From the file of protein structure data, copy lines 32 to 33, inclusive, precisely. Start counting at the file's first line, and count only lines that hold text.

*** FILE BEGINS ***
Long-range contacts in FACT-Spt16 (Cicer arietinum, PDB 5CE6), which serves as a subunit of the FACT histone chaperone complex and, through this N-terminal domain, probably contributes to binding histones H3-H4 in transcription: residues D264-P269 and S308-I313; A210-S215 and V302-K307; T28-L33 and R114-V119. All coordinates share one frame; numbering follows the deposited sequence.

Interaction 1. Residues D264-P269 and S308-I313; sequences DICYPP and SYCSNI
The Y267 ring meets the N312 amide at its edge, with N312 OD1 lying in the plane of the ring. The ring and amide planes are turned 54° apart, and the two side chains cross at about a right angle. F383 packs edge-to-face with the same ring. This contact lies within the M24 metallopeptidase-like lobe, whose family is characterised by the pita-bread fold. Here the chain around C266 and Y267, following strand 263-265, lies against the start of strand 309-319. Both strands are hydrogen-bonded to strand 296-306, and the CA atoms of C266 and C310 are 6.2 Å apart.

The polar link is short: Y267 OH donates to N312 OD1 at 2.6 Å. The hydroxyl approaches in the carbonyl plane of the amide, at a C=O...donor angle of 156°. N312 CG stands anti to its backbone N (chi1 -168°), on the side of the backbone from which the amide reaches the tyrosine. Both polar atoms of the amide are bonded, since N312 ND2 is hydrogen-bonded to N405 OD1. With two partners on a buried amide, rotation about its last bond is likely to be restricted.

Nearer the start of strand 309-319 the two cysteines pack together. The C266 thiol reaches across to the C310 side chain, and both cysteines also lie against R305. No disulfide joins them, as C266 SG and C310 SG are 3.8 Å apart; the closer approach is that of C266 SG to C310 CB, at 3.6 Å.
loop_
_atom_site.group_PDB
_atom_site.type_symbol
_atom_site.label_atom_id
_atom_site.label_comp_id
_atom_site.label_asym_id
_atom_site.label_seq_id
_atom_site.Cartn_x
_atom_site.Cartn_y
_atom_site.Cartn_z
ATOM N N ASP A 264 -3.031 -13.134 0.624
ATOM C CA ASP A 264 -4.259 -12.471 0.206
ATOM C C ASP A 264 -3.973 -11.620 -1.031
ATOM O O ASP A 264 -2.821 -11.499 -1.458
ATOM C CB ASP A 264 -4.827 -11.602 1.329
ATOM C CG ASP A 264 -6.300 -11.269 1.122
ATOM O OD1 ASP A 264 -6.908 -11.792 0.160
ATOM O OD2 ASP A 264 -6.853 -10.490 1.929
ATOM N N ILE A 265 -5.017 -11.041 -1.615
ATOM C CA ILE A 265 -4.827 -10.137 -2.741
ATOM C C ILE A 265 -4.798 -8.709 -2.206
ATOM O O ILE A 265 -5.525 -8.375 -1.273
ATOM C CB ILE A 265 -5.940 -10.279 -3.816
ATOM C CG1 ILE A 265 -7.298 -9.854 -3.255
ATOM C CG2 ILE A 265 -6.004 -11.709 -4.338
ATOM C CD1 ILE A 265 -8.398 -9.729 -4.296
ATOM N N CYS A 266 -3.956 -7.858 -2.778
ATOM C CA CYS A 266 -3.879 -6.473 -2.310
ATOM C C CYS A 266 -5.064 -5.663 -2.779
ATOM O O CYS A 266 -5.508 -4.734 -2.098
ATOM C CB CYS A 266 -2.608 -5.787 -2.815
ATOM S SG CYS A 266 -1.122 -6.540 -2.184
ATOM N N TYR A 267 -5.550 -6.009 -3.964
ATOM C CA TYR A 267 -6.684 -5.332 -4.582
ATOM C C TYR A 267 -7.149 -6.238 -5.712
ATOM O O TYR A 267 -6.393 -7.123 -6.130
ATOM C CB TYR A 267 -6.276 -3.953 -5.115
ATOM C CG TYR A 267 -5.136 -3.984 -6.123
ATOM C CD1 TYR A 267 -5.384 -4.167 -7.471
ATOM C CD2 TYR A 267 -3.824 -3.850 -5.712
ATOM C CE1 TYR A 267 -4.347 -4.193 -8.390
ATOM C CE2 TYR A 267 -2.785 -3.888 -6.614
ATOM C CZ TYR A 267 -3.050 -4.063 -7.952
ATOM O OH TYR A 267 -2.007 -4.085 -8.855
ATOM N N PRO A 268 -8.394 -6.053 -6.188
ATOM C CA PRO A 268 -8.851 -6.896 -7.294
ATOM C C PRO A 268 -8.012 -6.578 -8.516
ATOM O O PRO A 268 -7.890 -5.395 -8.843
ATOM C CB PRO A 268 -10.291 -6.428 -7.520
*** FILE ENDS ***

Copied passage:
ATOM N N CYS A 266 -3.956 -7.858 -2.778
ATOM C CA CYS A 266 -3.879 -6.473 -2.310